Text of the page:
Much like Remedy’s past games, you can easily point to many of the influences that Control blends together, from the obvious references to works like Twin Peaks to the more subtle inspirations behind it. But even without that, Control builds what is easily Remedy’s most defined and well-realized world to date, with the Oldest House serving as an intriguing setting with endless mysteries and secrets to discover.

Combined with Jesse’s powerful abilities and a roster of memorable characters–especially this year’s MVP, Casper Darling–Control is easily the game that I can’t wait to finish the most during my Christmas break and to really discover just what the Oldest House is really hiding.

Check out DualShockers‘ review for Control.

1. Death Stranding

During the discussions for our Game of the Year Awards, when Death Stranding came up I explained that there are almost as many reasons (if not more) to debate against the game being GOTY than being for it. Death Stranding is, in a lot of ways, incredibly messy and convoluted. It drags significantly in many places story and gameplay-wise, it saves most of its best story moments for the very beginning and end, and its gameplay can feel finicky and not quite put together completely.

But for all of its faults, Death Stranding is still one of the most impactful game experiences that I’ve had all year. As much as I came into the game expecting the typical amount of Kojima Weirdness, I was also taken away by the story’s surprising thoughtfulness and emotion. The game’s themes of connection and working together was elevated by its online elements that seamlessly integrated “multiplayer” into the experience, and understanding the ways in which this world worked kept me invested throughout the dozens of hours that I spent with Death Stranding.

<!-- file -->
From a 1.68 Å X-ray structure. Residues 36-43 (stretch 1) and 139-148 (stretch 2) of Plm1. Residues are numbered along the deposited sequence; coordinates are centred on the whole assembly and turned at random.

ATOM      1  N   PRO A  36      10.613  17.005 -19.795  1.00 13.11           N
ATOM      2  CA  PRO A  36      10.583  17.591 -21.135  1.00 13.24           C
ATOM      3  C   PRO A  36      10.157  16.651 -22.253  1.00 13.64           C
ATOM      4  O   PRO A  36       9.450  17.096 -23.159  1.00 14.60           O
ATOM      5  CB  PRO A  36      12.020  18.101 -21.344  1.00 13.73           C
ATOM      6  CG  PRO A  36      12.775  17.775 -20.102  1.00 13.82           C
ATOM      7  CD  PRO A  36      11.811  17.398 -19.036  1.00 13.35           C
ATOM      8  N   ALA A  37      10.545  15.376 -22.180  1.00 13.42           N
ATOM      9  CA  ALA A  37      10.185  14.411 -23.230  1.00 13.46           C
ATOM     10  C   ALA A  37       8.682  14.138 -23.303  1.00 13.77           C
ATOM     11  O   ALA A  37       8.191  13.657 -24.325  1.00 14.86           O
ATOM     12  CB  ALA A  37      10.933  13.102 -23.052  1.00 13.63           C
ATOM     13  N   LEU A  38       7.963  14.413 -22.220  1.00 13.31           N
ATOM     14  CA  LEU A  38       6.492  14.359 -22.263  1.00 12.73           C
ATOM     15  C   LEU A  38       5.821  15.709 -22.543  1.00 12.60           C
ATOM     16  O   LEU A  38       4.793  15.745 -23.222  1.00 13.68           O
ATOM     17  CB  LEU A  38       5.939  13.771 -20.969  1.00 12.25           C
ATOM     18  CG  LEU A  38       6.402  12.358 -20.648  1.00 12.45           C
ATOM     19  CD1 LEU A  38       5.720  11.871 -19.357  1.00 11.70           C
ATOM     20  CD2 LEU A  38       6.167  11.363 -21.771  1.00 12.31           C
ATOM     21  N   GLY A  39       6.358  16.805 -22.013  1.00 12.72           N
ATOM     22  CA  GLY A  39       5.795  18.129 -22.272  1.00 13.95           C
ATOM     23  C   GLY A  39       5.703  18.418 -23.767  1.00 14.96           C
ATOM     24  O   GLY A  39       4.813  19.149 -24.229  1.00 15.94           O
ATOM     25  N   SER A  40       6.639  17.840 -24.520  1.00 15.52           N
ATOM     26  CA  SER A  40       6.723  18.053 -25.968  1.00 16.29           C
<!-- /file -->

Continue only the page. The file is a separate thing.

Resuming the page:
For all its convolution and exaggeration, Death Stranding also managed to be deep and meditative, and was ultimately the game of 2019 that I just couldn’t stop thinking about after I played it. Like its protagonist Sam Porter Bridges, Death Stranding is always on the risk of toppling over, burdened by the layers of gameplay and story it stacks on top of each other. And yet, the game also manages to keep it together from falling apart entirely, in a profound, surprising, and beautiful way.

Check out DualShockers‘ review for Death Stranding.

Check out the rest of the DualShockers staff Top 10 lists and our official Game of the Year Awards:

December 23: DualShockers Game of the Year Awards 2019
December 25: Lou Contaldi, Editor-in-Chief // Logan Moore, Managing Editor
December 26: Tomas Franzese, News Editor // Ryan Meitzler, Features Editor
December 27:
Mike Long, Community Manager // Scott White, Staff Writer
December 28:
Chris Compendio, Contributor // Mario Rivera, Video Manager // Kris Cornelisse, Staff Writer
December 29:
Scott Meaney, Community Director // Allisa James, Senior Staff Writer // Ben Bayliss, Senior Staff Writer
December 30:
Cameron Hawkins, Staff Writer // David Gill, Senior Staff Writer // Portia Lightfoot, Contributor
December 31:
 Iyane Agossah, Senior Staff Writer // Michael Ruiz, Senior Staff Writer // Rachael Fiddis, Contributor
January 1:
Ricky Frech, Senior Staff Writer // Tanner Pierce, Staff Writer // Laddie Simco, Staff Writer

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Ryan Meitzler

Ryan is the Editor-in-Chief at DualShockers and has been a lover of games as long as he can remember. He holds a BA in English and Cinema and lives in New York City.